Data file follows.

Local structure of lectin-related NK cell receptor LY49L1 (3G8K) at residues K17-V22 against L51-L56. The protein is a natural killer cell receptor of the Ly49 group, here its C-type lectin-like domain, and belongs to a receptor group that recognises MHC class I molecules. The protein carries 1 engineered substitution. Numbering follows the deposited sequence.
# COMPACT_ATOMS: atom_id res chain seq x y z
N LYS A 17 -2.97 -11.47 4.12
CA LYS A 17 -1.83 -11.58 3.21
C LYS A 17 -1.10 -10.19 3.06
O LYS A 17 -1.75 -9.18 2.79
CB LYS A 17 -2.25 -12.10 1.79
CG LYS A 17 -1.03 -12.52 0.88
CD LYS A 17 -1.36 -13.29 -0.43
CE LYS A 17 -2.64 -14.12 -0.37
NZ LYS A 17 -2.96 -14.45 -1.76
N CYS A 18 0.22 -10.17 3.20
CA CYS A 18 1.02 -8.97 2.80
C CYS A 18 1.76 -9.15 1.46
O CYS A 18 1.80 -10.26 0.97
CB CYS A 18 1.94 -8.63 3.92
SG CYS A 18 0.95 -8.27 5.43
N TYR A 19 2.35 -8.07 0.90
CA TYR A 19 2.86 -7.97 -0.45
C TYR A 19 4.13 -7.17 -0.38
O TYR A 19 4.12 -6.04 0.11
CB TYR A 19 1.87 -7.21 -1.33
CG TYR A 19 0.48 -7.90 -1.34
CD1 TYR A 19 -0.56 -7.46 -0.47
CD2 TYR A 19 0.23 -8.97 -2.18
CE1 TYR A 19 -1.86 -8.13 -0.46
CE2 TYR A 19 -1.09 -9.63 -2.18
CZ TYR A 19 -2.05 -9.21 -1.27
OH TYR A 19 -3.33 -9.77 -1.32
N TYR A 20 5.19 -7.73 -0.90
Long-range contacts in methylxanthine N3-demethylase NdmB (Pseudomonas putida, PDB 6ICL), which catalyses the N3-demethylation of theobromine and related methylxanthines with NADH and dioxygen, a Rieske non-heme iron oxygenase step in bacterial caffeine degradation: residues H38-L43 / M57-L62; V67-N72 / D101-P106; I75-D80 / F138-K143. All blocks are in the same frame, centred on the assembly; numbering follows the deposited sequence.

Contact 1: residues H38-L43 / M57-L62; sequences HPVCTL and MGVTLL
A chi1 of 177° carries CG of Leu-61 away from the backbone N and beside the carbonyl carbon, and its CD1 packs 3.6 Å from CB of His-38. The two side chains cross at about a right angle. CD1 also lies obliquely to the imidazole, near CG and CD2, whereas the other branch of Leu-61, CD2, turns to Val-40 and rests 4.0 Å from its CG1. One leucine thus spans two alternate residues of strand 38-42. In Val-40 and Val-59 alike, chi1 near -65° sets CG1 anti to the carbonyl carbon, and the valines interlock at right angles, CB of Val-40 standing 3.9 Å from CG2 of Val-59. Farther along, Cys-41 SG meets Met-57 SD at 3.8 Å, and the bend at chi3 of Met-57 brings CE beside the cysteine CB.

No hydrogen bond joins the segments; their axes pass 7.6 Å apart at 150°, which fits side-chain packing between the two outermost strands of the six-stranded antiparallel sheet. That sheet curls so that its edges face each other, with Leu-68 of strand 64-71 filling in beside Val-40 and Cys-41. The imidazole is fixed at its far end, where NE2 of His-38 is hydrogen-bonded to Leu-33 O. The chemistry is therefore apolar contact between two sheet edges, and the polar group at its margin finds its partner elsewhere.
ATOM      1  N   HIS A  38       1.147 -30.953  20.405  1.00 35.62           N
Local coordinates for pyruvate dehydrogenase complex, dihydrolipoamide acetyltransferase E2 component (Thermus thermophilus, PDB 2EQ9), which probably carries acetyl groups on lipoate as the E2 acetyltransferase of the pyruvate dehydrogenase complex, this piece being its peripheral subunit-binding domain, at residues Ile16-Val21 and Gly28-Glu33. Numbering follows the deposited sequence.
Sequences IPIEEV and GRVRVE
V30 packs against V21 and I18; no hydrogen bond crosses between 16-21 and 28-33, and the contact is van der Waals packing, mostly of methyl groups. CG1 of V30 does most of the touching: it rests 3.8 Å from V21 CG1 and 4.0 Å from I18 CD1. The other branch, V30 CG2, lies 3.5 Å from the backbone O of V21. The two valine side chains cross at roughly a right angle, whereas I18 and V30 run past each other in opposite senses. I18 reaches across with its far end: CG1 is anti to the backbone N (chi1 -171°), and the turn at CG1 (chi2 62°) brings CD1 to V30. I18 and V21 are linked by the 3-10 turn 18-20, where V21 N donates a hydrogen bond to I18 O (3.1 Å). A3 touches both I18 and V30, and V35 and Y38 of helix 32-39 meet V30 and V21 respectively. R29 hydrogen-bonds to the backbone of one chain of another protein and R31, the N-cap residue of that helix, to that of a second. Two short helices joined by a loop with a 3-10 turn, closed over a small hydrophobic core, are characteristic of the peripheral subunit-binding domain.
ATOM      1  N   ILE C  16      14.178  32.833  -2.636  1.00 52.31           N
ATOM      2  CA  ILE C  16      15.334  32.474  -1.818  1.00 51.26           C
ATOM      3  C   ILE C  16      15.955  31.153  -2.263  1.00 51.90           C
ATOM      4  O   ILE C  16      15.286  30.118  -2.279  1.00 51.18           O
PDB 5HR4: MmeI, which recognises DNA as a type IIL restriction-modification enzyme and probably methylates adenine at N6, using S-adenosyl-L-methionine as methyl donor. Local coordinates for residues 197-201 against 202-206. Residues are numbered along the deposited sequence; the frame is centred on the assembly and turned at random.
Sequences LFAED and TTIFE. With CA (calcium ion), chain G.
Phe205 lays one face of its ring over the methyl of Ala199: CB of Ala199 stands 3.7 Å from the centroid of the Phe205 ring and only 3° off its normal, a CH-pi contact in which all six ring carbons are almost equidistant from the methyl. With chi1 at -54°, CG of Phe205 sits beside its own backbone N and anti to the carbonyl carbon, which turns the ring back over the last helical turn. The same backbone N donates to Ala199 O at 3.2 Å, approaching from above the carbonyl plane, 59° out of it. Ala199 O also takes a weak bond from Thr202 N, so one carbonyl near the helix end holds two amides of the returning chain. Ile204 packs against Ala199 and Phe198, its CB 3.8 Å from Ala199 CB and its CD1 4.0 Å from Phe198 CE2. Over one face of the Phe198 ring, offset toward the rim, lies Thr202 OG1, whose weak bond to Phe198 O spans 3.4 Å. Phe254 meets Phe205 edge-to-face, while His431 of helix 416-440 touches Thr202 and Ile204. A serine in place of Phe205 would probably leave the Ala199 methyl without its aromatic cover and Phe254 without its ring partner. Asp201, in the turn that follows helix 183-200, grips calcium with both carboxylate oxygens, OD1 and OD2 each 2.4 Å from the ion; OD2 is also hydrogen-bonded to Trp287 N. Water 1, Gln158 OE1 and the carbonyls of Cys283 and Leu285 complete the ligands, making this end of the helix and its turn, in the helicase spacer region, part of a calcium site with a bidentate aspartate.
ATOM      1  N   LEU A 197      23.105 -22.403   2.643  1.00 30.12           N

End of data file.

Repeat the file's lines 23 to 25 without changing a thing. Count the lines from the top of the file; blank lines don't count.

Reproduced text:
CG TYR A 19 0.48 -7.90 -1.34
CD1 TYR A 19 -0.56 -7.46 -0.47
CD2 TYR A 19 0.23 -8.97 -2.18